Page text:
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THE VOICE | Angela Hewitt and Anne Sofie von Otter: 'Medium' is the Message

By Neil Crory on January 11, 2015

Anne Sofie von Otter, Photo: Ewa-Marie Rundquist
Anne Sofie von Otter, Photo: Ewa-Marie Rundquist

This past Friday evening, Swedish mezzo-soprano, Anne Sofie von Otter, and Canadian pianist, Angela Hewitt launched their five-city tour of North America – a tour which will take them from Toronto and Chicago to San Francisco, New York City, and Boston. Although a bitterly cold Toronto evening, Koerner Hall patrons arrived in full force, eager to applaud two major international musical icons performing together. But how ironic that the recital should open with a Lied – by Beethoven – extolling the virtues of spring!

The generous programme for this sold out event consisted of songs and solo piano pieces by German masters on the first half (Beethoven, Schubert and Brahms) and French maîtres (Hahn, Fauré, Chabrier, Debussy and Chaminade) on the second half. And while the ingredients for success were all there, the evening proved to be a mixed, occasionally wanting, affair.

Angela Hewitt Photo: Peter Hundert
Angela Hewitt Photo: Peter Hundert

Angela Hewitt, well known as a recitalist, a chamber musician and as a soloist with orchestra, also includes vocal accompanying in her musical arsenal. She has always maintained an interest in singing, ever since she was a child. In fact, one of her treasured possessions is a tape of herself singing Early One Morning [an English folksong] at the age of 4 with her mother accompanying her. She also sang in her father’s choir at Christ Church Cathedral in Ottawa, and while in her teens she often accompanied young singers and played for vocal classes at the University of Ottawa. To date, she has worked with many outstanding singers of our generation: from Dames Felicity Lott and Anne Murray, to Gerald Finley and, of course, Anne Sofie von Otter.

That said, however, it was Hewitt’s solo contributions to the evening that proved to be the most substantial and most satisfying, including her caressing account of Schubert’s Impromptu in G flat major, Opus 90, No. 3. For this exquisite gem, Hewitt found the perfect tempo upon which to weave Schubert’s long, lyrical lines: neither too fast; nor too slow. Brahms’ Intermezzo in E-flat major, Opus 117. No. 1 was inspired by a Scottish poem: “Sleep softly my child, sleep softly and well! It hurts my heart to see you weeping.” Hewitt’s approach was perhaps more brooding than tender.

It was in the second half, however, that the Canadian pianist really shone. Her spirited and virtuosic account of Chabrier’s Bourée fantasque set out to prove that it was, as the legendary pianist Alfred Cortot once described it, “one of the most exciting and original works in the whole literature of French piano music.” Chabrier himself said of his work, “It should be bright and crazy” and “bright and crazy” it was, with Hewitt pulling out all the stops and colours of her Fazioli grand. It was one of the major highlights of the evening with the appreciative audience showing their approval with sustained and enthusiastic applause.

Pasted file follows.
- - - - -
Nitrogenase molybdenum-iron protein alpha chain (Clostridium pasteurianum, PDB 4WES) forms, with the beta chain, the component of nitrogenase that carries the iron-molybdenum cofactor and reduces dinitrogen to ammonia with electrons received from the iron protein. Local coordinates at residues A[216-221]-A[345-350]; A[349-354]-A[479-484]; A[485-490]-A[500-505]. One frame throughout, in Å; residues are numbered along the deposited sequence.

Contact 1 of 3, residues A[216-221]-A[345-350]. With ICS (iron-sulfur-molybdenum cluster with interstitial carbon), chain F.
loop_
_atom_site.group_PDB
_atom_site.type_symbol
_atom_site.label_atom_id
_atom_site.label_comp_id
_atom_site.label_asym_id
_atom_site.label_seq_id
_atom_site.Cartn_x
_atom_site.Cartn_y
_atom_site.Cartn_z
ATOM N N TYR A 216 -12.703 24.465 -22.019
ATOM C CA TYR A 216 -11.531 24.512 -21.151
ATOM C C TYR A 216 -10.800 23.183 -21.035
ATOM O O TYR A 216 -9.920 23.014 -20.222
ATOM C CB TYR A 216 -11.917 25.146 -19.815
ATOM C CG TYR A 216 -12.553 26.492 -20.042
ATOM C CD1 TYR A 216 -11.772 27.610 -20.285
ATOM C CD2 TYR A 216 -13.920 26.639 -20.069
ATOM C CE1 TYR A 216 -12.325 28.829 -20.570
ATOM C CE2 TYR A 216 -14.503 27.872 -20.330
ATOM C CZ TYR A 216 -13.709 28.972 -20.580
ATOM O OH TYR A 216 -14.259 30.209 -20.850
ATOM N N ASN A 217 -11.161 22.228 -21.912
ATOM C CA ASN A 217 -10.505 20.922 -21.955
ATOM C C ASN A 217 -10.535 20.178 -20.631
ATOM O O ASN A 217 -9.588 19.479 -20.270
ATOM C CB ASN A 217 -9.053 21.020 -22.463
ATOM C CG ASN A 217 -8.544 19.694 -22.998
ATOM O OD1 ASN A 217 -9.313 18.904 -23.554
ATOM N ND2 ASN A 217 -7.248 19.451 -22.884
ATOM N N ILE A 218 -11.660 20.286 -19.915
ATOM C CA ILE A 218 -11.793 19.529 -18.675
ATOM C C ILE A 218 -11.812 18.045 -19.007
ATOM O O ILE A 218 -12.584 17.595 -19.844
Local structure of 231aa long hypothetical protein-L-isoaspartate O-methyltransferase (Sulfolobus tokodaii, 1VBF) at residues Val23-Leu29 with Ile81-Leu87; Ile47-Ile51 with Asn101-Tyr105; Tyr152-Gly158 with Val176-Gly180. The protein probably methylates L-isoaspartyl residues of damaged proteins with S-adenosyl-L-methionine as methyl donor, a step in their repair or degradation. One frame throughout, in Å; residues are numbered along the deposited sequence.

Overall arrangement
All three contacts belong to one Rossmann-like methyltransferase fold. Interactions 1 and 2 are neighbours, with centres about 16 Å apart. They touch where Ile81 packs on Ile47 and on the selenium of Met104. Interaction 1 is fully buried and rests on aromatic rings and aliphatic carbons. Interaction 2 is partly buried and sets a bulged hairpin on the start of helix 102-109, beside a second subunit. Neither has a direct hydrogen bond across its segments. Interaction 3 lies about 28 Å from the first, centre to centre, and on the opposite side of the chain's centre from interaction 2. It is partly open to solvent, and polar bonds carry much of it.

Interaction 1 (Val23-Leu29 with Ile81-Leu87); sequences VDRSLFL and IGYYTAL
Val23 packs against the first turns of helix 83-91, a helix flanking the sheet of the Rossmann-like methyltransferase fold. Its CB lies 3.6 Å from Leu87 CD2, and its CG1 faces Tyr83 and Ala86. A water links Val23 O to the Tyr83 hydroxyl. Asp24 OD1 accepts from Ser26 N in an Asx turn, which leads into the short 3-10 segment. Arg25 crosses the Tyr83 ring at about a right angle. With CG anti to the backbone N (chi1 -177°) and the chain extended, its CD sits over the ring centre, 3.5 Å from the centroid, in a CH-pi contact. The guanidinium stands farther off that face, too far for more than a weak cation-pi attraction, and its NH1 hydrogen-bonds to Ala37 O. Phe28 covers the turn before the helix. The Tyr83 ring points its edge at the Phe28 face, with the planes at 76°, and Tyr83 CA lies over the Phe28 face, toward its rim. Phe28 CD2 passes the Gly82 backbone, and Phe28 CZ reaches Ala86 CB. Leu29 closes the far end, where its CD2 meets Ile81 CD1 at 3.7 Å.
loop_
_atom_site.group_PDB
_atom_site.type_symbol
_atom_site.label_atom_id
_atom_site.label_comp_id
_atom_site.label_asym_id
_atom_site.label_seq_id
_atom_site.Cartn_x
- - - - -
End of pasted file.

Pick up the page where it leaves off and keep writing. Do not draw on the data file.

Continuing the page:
Mention should also be made of Hewitt’s buoyant and exuberant accompaniment to that notoriously difficult Schubertian evergreen, Der Musensohn.

Von Otter and Hewitt first met and worked together in 2012 at Hewitt’s Trasimeno festival in Italy. “It is one of life’s great joys,” Hewitt has said, “to accompany a singer such as Anne Sofie von Otter.”

During the interval for this concert, I overheard several complaints that there were problems with balance between voice and piano. Now this usually means that the piano is too loud, but not in this case. In fact if anything, the opposite was true. The piano was fine. It was the mezzo who was too soft.

It became increasingly clear, that von Otter had misjudged the acoustics of Koerner Hall, as she sang the entire first half in a curious half voice as if performing in someone’s living room. As a result the voice lacked substance and did not project well, making her sound more like a light soprano than as a mezzo.

This said, however, von Otter is a wonderful communicator and one with a telling sense of humour, as was evident in Beethoven’s, The Flea. It was also a pleasure to hear a group of rarely heard songs by Cécile Chaminade. But it was Debussy’s atmospheric Trois chansons de Bilitis which found both artists in their element.

I rarely make sartorial comments, but Ms. Otter – a tall, handsome, willowy blond – wore a shapeless, unflattering, midnight purple, velour gown which was a constant visual distraction.

Hewitt and von Otter warmed their audience with three lovely encores before returning us to the harsh reality of a winter evening: Schubert’s Der Schmetterling, Martini’s Plaisir d’amour, and Charlie Chaplin’s Smile.

Neil Crory

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